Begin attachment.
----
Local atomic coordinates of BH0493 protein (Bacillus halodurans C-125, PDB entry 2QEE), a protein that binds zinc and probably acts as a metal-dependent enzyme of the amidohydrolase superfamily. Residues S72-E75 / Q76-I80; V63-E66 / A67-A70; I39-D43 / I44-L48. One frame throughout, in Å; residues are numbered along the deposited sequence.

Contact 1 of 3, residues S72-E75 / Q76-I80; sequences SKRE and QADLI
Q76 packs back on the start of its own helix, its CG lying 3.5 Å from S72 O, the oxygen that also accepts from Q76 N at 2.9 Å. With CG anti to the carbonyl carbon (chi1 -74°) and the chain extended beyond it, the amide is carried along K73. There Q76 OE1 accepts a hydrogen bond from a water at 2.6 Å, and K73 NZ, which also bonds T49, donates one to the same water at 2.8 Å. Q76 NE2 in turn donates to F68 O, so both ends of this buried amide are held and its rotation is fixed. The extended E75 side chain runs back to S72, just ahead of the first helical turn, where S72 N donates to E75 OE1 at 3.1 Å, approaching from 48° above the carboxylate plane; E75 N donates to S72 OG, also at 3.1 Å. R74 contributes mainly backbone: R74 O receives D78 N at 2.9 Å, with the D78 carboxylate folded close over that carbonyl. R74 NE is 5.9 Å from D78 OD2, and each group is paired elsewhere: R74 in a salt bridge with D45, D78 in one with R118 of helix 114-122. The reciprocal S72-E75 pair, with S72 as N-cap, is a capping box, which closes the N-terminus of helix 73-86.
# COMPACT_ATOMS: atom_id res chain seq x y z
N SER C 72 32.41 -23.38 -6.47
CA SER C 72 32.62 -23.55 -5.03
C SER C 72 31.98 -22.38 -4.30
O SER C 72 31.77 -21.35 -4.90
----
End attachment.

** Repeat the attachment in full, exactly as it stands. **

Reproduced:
Local atomic coordinates of BH0493 protein (Bacillus halodurans C-125, PDB entry 2QEE), a protein that binds zinc and probably acts as a metal-dependent enzyme of the amidohydrolase superfamily. Residues S72-E75 / Q76-I80; V63-E66 / A67-A70; I39-D43 / I44-L48. One frame throughout, in Å; residues are numbered along the deposited sequence.

Contact 1 of 3, residues S72-E75 / Q76-I80; sequences SKRE and QADLI
Q76 packs back on the start of its own helix, its CG lying 3.5 Å from S72 O, the oxygen that also accepts from Q76 N at 2.9 Å. With CG anti to the carbonyl carbon (chi1 -74°) and the chain extended beyond it, the amide is carried along K73. There Q76 OE1 accepts a hydrogen bond from a water at 2.6 Å, and K73 NZ, which also bonds T49, donates one to the same water at 2.8 Å. Q76 NE2 in turn donates to F68 O, so both ends of this buried amide are held and its rotation is fixed. The extended E75 side chain runs back to S72, just ahead of the first helical turn, where S72 N donates to E75 OE1 at 3.1 Å, approaching from 48° above the carboxylate plane; E75 N donates to S72 OG, also at 3.1 Å. R74 contributes mainly backbone: R74 O receives D78 N at 2.9 Å, with the D78 carboxylate folded close over that carbonyl. R74 NE is 5.9 Å from D78 OD2, and each group is paired elsewhere: R74 in a salt bridge with D45, D78 in one with R118 of helix 114-122. The reciprocal S72-E75 pair, with S72 as N-cap, is a capping box, which closes the N-terminus of helix 73-86.
# COMPACT_ATOMS: atom_id res chain seq x y z
N SER C 72 32.41 -23.38 -6.47
CA SER C 72 32.62 -23.55 -5.03
C SER C 72 31.98 -22.38 -4.30
O SER C 72 31.77 -21.35 -4.90